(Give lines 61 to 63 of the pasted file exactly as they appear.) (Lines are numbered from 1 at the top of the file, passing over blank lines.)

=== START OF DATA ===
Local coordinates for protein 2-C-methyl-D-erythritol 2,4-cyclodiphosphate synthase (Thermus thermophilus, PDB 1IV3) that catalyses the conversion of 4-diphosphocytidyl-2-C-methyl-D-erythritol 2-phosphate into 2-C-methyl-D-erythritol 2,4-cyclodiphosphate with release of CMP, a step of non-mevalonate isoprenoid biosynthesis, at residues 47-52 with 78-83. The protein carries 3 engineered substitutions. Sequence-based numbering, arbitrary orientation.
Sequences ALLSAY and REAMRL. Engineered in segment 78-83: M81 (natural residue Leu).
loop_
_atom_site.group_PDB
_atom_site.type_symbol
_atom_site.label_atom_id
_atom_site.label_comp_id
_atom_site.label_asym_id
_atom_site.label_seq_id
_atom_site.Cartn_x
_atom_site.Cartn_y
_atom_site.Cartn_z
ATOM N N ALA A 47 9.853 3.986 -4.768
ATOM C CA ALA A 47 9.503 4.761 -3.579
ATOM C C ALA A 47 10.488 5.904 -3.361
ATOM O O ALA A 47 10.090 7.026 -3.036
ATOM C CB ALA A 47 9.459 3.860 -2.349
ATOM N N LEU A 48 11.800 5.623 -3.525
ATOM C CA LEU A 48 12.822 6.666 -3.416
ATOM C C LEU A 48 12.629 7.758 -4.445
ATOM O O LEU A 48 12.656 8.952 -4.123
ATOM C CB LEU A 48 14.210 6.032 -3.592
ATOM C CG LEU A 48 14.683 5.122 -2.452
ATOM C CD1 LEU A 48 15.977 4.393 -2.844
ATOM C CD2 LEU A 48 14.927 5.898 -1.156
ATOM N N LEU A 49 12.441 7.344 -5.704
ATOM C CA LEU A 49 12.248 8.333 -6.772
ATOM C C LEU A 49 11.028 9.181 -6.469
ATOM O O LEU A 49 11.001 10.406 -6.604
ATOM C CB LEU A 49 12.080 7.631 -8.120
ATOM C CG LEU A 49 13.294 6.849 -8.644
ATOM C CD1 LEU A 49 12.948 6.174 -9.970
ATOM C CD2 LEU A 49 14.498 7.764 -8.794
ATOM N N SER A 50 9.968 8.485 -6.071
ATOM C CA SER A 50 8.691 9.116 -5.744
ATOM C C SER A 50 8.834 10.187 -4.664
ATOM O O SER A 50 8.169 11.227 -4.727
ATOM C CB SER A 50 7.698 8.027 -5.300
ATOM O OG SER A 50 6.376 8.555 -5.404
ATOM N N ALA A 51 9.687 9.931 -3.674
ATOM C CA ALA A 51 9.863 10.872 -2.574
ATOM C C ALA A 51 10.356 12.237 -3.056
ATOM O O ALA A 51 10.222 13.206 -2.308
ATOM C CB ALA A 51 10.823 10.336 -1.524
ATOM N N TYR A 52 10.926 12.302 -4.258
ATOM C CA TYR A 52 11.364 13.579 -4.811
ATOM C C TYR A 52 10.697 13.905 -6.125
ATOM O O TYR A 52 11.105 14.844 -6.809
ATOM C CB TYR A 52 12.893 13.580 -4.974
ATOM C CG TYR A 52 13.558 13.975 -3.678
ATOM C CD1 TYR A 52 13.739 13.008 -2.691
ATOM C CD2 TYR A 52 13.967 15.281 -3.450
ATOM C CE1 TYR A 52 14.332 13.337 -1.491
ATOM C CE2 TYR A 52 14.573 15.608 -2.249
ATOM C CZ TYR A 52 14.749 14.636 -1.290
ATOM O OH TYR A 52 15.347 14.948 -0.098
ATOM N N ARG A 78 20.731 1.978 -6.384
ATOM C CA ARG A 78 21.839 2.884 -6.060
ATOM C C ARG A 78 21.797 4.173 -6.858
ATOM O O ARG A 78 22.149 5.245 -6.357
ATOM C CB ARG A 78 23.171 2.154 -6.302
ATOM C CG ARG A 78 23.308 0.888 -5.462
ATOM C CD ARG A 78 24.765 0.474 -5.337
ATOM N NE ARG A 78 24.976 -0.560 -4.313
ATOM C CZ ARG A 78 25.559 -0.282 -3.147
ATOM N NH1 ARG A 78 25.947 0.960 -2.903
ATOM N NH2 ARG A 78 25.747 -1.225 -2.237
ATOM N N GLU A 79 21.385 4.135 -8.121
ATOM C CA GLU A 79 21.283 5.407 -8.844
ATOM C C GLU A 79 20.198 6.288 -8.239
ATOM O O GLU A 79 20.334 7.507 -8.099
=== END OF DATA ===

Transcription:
ATOM C CB ARG A 78 23.171 2.154 -6.302
ATOM C CG ARG A 78 23.308 0.888 -5.462
ATOM C CD ARG A 78 24.765 0.474 -5.337